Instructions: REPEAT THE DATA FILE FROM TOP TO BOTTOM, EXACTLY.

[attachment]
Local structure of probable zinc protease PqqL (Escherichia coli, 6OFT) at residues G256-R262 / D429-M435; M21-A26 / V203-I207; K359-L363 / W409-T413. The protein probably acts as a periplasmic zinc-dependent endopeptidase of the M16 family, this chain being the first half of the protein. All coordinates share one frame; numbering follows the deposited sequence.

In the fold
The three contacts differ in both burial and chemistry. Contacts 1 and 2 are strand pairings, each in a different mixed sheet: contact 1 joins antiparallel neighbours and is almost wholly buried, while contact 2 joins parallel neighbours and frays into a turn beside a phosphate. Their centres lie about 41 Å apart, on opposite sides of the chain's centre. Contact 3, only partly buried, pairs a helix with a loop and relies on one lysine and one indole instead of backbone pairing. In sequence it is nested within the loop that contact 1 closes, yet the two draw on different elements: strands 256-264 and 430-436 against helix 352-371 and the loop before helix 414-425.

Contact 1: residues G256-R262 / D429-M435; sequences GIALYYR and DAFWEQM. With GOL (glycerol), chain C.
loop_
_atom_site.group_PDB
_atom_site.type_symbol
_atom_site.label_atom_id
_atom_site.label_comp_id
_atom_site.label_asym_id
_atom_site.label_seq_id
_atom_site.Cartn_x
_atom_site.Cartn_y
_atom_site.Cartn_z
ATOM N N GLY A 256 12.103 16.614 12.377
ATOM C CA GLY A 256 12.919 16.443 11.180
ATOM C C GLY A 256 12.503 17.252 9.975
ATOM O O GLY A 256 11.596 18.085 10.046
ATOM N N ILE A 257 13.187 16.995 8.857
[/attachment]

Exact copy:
Local structure of probable zinc protease PqqL (Escherichia coli, 6OFT) at residues G256-R262 / D429-M435; M21-A26 / V203-I207; K359-L363 / W409-T413. The protein probably acts as a periplasmic zinc-dependent endopeptidase of the M16 family, this chain being the first half of the protein. All coordinates share one frame; numbering follows the deposited sequence.

In the fold
The three contacts differ in both burial and chemistry. Contacts 1 and 2 are strand pairings, each in a different mixed sheet: contact 1 joins antiparallel neighbours and is almost wholly buried, while contact 2 joins parallel neighbours and frays into a turn beside a phosphate. Their centres lie about 41 Å apart, on opposite sides of the chain's centre. Contact 3, only partly buried, pairs a helix with a loop and relies on one lysine and one indole instead of backbone pairing. In sequence it is nested within the loop that contact 1 closes, yet the two draw on different elements: strands 256-264 and 430-436 against helix 352-371 and the loop before helix 414-425.

Contact 1: residues G256-R262 / D429-M435; sequences GIALYYR and DAFWEQM. With GOL (glycerol), chain C.
loop_
_atom_site.group_PDB
_atom_site.type_symbol
_atom_site.label_atom_id
_atom_site.label_comp_id
_atom_site.label_asym_id
_atom_site.label_seq_id
_atom_site.Cartn_x
_atom_site.Cartn_y
_atom_site.Cartn_z
ATOM N N GLY A 256 12.103 16.614 12.377
ATOM C CA GLY A 256 12.919 16.443 11.180
ATOM C C GLY A 256 12.503 17.252 9.975
ATOM O O GLY A 256 11.596 18.085 10.046
ATOM N N ILE A 257 13.187 16.995 8.857